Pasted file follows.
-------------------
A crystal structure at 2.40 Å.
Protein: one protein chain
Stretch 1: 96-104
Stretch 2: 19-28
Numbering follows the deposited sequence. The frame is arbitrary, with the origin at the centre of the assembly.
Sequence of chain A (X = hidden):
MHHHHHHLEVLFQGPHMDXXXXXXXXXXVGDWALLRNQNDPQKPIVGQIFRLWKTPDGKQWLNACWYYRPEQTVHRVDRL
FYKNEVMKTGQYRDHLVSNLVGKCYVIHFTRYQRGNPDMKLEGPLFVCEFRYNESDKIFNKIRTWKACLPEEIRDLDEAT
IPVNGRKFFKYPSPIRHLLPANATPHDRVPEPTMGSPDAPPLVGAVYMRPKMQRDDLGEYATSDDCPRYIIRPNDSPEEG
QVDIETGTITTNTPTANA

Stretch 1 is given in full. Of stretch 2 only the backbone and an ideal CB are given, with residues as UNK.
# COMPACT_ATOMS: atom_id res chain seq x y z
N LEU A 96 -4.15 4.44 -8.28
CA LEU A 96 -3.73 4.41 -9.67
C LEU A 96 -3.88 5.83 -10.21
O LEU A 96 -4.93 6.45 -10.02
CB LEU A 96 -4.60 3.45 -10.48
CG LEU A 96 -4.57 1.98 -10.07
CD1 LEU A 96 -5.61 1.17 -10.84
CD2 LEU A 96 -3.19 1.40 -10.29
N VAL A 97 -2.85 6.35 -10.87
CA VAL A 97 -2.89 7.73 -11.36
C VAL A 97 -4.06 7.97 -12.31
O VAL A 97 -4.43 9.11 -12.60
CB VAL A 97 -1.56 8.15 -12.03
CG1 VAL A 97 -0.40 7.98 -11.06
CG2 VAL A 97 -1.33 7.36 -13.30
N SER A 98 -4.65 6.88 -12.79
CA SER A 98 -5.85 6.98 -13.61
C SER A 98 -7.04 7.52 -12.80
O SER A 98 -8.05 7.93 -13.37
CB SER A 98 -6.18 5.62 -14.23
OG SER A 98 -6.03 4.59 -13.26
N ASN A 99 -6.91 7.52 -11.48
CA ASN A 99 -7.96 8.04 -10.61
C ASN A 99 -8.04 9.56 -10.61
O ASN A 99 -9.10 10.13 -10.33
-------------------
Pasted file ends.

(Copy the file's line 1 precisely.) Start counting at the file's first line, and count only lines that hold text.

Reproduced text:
A crystal structure at 2.40 Å.